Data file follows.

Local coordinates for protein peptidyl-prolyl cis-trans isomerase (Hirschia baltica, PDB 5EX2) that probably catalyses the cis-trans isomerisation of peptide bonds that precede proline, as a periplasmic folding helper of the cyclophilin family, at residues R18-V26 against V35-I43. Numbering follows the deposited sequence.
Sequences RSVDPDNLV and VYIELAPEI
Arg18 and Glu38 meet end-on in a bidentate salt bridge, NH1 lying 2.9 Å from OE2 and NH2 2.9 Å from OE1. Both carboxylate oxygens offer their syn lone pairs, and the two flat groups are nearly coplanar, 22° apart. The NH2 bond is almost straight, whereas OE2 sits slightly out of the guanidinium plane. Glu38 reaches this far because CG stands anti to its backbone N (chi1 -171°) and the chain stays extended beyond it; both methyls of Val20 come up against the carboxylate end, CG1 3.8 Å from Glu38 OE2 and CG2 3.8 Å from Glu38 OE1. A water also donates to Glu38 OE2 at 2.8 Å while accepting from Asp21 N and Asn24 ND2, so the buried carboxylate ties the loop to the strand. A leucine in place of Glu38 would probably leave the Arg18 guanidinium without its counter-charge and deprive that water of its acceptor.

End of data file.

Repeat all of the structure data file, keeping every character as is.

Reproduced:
Local coordinates for protein peptidyl-prolyl cis-trans isomerase (Hirschia baltica, PDB 5EX2) that probably catalyses the cis-trans isomerisation of peptide bonds that precede proline, as a periplasmic folding helper of the cyclophilin family, at residues R18-V26 against V35-I43. Numbering follows the deposited sequence.
Sequences RSVDPDNLV and VYIELAPEI
Arg18 and Glu38 meet end-on in a bidentate salt bridge, NH1 lying 2.9 Å from OE2 and NH2 2.9 Å from OE1. Both carboxylate oxygens offer their syn lone pairs, and the two flat groups are nearly coplanar, 22° apart. The NH2 bond is almost straight, whereas OE2 sits slightly out of the guanidinium plane. Glu38 reaches this far because CG stands anti to its backbone N (chi1 -171°) and the chain stays extended beyond it; both methyls of Val20 come up against the carboxylate end, CG1 3.8 Å from Glu38 OE2 and CG2 3.8 Å from Glu38 OE1. A water also donates to Glu38 OE2 at 2.8 Å while accepting from Asp21 N and Asn24 ND2, so the buried carboxylate ties the loop to the strand. A leucine in place of Glu38 would probably leave the Arg18 guanidinium without its counter-charge and deprive that water of its acceptor.